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“It’s that simple,” says Innovation Minister Navdeep Bains, at the end of the brief video the government posted online to explain their new Digital Charter that was released Wednesday .
Simple? You could’ve fooled me.
The entire text – and there’s a lot of it – is made up of sentence after sentence of borderline meaningless bureaucratic jargon. Like this: “This plan reflects our commitment to a partnership-driven approach to build innovation ecosystems in Canada and deliver simpler, more efficient and more coordinated supports to firms at all stages of growth and Canadians at every stage of their lives.”
It goes on and on like this. You’ve got to bring out a magnifying glass and play detective to find the few sentences that contain actual content.
The whole thing is like one of those TED Talks where somebody with too much confidence and too little self-awareness spends a whole lot of time and fancy words alternating between saying absolutely nothing and saying something so obvious that it doesn’t need saying in the first place. (Wait, did I just accidentally come up with the most accurate one-line summary of Justin Trudeau to date? But I digress.)
Now it would be one thing if this babble was being rolled out for the sole purpose of, say, revising something like the Personal Information Protection and Electronic Documents Act (PIPEDA) to bring it more in line with emerging online challenges. And that is in fact one of the things the Digital Charter plans to do.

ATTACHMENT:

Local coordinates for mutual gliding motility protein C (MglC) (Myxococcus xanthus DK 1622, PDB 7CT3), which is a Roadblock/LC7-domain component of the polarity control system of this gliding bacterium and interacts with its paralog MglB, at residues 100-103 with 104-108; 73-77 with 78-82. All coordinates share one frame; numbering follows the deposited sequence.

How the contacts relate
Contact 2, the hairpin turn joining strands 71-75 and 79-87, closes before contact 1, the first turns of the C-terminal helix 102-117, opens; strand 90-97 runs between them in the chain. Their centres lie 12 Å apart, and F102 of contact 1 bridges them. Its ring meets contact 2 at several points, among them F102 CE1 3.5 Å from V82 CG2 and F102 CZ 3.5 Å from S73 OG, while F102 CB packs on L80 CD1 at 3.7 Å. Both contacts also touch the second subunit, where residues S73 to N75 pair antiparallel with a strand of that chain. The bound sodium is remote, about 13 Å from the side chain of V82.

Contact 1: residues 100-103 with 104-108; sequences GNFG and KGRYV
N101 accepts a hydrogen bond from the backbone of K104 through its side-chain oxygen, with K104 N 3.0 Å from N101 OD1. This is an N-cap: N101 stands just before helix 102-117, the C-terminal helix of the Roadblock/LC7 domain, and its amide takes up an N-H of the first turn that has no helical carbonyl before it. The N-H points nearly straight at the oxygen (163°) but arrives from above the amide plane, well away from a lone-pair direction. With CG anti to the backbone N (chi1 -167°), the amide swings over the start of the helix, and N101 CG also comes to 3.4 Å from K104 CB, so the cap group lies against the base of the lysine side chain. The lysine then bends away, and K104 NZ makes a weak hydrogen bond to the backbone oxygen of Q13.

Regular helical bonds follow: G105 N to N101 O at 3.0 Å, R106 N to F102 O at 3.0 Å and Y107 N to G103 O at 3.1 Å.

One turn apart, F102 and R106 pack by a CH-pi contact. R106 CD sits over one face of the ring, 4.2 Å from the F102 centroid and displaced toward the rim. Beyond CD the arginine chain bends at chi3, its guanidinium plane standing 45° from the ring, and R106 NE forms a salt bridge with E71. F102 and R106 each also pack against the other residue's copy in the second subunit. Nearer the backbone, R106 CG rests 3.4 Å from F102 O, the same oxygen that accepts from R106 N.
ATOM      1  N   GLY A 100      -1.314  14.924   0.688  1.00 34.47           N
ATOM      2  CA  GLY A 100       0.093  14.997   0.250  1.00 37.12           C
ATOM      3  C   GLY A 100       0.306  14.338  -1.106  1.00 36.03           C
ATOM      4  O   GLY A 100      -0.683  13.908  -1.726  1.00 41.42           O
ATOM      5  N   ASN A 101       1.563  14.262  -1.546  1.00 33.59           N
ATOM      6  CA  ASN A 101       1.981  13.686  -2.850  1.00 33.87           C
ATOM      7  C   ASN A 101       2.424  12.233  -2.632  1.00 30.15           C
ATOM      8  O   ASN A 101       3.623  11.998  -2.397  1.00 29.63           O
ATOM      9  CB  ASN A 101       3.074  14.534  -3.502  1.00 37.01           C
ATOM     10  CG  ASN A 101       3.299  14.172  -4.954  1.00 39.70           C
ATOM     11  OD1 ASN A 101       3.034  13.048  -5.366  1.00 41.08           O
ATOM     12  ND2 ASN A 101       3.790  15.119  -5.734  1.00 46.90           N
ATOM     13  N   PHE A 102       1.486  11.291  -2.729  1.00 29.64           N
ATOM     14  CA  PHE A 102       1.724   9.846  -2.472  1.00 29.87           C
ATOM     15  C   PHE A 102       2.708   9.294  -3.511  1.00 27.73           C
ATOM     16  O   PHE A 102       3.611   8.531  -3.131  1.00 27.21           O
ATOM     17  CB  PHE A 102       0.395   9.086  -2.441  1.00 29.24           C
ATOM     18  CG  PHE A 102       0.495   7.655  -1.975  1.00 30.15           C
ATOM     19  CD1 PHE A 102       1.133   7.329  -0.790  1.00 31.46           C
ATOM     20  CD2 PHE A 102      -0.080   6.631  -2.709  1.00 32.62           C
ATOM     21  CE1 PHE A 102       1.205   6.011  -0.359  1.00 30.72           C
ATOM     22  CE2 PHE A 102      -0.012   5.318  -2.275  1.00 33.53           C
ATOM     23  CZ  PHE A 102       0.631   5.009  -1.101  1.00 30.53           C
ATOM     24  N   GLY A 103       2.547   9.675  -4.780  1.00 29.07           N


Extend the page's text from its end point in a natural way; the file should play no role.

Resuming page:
Fair enough. The online world is changing, therefore the corresponding laws and protocols ought to change as well.
That’s not the only thing in the works though. You wouldn’t know it from reading most of the media coverage of the charter or from studying the document itself, but this is the vehicle the Liberals are planning to use to regulate and restrict social media companies and what people can do and say on them.
The charter actually comes with 10 principles – kind of like Trudeau’s answer to the Ten Commandments. And while the top few are rather simple and inoffensive (like the first one about “Universal Access”) it gets controversial towards the end.
Principles eight and nine are about eliminating hate speech, political misinformation and electoral interference. These all sound like bad things that nobody wants and we’ve heard a lot of hand-wringing about them in recent years. But what do they actually mean? They’re not technical terms. There is no legally precise definition of them. And does the Digital Charter offer any firm definitions? It does not.
Despite Trudeau having gone on for months about vague notions like hate speech, his government still isn’t offering up any robust definitions. Bains says more will come in the weeks ahead. It better. Because if you’re going to restrict something – especially something like individual online activity – you better be able to first define it.
It’s troubling that in the lead-up to a federal election an incumbent PM is threatening to enact prohibitions and punishments for certain types of speech without breaking any of it down.
Maybe they’ve just bitten off more than they can chew. It’s a tall order to overhaul all of this with a single omnibus document and it would be better to break it down into separate measures.
But have they done this on purpose? Did they choose to lead with the relatively boring stuff about updating PIPEDA in the hopes that our eyes glossed over by the time we got to the part about political misinformation?
Canadians ought to seek answers to these questions. Despite what Bains says, it’s not simple at all.
Copyright Postmedia Network Inc., 2019